Bone Chips in the Knee and Racing Potential (AAEP 2010)

Before purchasing a yearling it's important to review his health records to ensure he is healthy and sound enough for a successful racing career. Jennifer L. Higgins, DVM, gave potential buyers insight into specific lesions that could reduce a horse's career earnings when she presented a retrospective study on the subject at the 56th Annual Convention of the American Association of Equine Practitioners, held Dec. 4-8 in Baltimore, Md.

Higgins, an associate veterinarian at Northern Lakes Veterinary Hospital in Ashland, N.H., completed the study with a team from Rood & Riddle Equine Hospital in Lexington, Ky., when she was an ambulatory intern. The team reviewed more than 5,000 radiographs of Thoroughbred yearlings offered for public sale from 2004 to 2007. They examined bone fragments located in the back of the horses' knees on the articular surfaces of the accessory carpal bone that were previously considered to be a mild problem, hoping to determine whether these fragments affected racing prognosis.

The researchers narrowed their focus to 45 yearlings that met their inclusion criteria. Of these 45 case studies, 23 horses had lesions in the left knee, 19 in the right, and three had lesions in both knees. Due to the retrospective nature of the study, there was no way of knowing how or when the horses sustained the lesions.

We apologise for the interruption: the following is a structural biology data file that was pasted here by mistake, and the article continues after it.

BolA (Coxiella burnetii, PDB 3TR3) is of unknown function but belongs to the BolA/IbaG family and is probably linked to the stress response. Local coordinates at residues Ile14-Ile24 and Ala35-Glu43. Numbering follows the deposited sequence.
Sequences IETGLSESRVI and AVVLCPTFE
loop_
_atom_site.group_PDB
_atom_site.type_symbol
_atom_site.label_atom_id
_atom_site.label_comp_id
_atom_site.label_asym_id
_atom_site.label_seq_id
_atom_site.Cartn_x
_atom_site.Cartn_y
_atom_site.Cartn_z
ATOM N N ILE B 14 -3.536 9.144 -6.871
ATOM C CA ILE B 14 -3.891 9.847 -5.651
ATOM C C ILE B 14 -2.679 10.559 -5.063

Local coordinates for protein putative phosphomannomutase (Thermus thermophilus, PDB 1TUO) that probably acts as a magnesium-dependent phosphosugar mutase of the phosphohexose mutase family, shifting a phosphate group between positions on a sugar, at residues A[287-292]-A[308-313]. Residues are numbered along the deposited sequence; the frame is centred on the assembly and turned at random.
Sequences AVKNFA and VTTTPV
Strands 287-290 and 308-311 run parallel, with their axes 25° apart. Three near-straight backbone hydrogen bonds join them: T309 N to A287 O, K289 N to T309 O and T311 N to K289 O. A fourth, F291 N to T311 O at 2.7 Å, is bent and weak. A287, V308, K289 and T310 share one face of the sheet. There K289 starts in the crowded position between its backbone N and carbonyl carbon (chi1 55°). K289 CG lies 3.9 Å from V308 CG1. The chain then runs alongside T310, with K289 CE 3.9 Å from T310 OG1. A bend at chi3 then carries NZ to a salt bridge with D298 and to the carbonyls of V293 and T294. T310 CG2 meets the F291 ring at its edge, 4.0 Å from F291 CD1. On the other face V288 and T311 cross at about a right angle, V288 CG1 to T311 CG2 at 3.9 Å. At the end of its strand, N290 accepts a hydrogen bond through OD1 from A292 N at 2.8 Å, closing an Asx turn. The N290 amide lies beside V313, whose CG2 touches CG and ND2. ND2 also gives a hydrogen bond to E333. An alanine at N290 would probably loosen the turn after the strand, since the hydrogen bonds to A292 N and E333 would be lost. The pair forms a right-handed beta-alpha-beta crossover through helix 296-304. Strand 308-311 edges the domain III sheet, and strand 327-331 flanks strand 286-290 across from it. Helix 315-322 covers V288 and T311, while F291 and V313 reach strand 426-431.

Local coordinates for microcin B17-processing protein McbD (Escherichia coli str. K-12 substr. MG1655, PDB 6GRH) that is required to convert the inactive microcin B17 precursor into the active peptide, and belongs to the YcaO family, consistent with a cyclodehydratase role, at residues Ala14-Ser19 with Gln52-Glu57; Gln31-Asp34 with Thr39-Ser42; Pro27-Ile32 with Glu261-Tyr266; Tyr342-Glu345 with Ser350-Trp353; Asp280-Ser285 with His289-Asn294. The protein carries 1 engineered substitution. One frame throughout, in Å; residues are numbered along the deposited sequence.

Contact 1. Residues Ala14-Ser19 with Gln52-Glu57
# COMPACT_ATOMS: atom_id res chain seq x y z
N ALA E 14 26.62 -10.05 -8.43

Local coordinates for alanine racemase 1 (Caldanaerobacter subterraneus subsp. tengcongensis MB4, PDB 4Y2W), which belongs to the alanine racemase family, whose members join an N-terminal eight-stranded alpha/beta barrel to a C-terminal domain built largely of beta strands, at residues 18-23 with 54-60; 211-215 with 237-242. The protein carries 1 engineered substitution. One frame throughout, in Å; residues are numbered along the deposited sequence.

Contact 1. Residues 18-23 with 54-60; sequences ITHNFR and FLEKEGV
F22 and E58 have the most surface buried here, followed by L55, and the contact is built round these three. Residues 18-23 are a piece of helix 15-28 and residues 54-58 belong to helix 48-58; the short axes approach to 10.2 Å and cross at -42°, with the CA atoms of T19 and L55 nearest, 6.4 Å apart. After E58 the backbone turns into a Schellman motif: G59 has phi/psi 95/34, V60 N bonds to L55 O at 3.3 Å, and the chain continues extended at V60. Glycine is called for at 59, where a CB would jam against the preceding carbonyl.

They then pulled complete race records on the 45 horses, mainly focusing on the number of starts, earnings per start, and career earnings.

"We compared these records to those of (siblings on) their dam's side," Higgins said. The comparison with the maternal siblings allowed the researchers to have controls in the study.

Higgins and colleagues revealed that the lesions in the accessory carpal bones didn't have an effect on the number of starts the study horses made, but they had an appreciable effect on career earnings.

"Both the study horses and their siblings made it to race," Higgins said. "But the study horses made significantly less money per start than the siblings during their 2- and 3-year-old campaigns."

Higgins noted that the siblings made roughly, on average, $1,500 more per start over their 2- and 3-year-old campaigns than did the case horses. Subsequently, the siblings had higher career earnings than the study horses.

Higgins did point out that the small study size may have impacted the results. She added that there was no way of knowing how long fragments had been in joints at the time the radiographs were taken, so it was unclear if fragment chronicity impacted the results.

"Racing is complex and outcomes are influenced by multiple factors," Higgins said. But, she added, in this study bone fragments of the accessory carpal bone had a significant negative impact on racing performance.

Disclaimer: Seek the advice of a qualified veterinarian before proceeding with any diagnosis, treatment, or therapy.

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